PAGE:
Friday Nov 05, 2021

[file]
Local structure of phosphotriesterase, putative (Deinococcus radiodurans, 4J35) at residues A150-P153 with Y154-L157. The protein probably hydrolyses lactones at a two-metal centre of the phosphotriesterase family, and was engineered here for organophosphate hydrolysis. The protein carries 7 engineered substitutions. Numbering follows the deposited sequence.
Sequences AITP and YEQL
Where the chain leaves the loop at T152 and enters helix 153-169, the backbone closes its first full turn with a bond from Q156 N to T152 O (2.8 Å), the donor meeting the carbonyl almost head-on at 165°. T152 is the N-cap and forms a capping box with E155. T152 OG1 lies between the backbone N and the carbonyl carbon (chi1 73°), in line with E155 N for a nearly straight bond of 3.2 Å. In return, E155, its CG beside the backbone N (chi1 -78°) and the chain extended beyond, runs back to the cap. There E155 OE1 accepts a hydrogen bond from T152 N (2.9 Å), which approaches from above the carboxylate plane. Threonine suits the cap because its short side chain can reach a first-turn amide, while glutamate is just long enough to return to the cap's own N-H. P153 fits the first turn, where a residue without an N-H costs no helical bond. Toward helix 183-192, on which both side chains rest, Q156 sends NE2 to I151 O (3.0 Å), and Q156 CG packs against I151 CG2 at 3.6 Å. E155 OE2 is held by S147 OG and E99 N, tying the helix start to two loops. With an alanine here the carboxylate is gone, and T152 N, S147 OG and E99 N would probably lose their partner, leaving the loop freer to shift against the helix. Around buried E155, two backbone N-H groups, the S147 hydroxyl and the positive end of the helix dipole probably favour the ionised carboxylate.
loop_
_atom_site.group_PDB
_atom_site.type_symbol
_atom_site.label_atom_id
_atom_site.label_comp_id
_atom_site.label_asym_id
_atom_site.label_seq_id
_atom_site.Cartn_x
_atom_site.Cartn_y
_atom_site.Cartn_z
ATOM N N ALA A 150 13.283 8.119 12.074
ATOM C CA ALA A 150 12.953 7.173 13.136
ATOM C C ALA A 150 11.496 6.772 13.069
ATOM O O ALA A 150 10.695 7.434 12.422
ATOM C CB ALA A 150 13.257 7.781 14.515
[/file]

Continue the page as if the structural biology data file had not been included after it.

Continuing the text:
The process of real estate development is critical to urban life. Without it, we’d have no homes, no stores, no community centers. But development isn’t working for everyone. All too often, new projects advance without sufficient concern for affordability, economic opportunity, or long-term vibrancy.  But as Sidewalk Labs' Head of Urban Development Alison Novak tells us, 2020 made a lot of people pause and ask: “What am I doing, and how am I impacting the world?” Real estate developers are no exception. Today, the industry is at a tipping point, and many developers are asking themselves how they can do better — while still making money. This season of City of the Future will be all about the ideas and innovations that could lead to more equitable development. But before we can understand how development could become more inclusive in the future, we have to understand how it works today. So, in this bonus episode, Alison helps us dig into the financials, the planning documents, and beyond. Join us for some Development 101. In this episode: [0:01 - 5:49] We meet with Sidewalk’s Head of Urban Development, Alison Novak, a long-time affordable housing developer at a project she once worked on in Prospect Lefferts Garden, Brooklyn. And we learn why, when it comes to community engagement, development can be fraught. [5:50 - 13:00] Alison gives us the breakdown of a development project, from how developers determine their pro forma, to when and how they refine the architectural design, to the risks involved in creating and getting approval for planning documents. [13:01 - 17:00] Alison describes the beginning of a shift toward more inclusive development happening in the industry, and why this matters now more than ever. To see images and videos of topics discussed in this episode, read the link-rich transcript on our Sidewalk Talk Medium page at https://bit.ly/3ERCwVP. City of the Future is hosted by Eric Jaffe and Vanessa Quirk, and produced by Guglielmo Mattioli. Story editing by Rough Cut Collective and Benjamin Walker. Mix is by Andrew Callaway. Art is by Tim Kau. Our music is composed by Adaam James Levin-Areddy of Lost Amsterdam. Special thanks to Alison Novak, Jesse Shapins, and Chrystal Dean.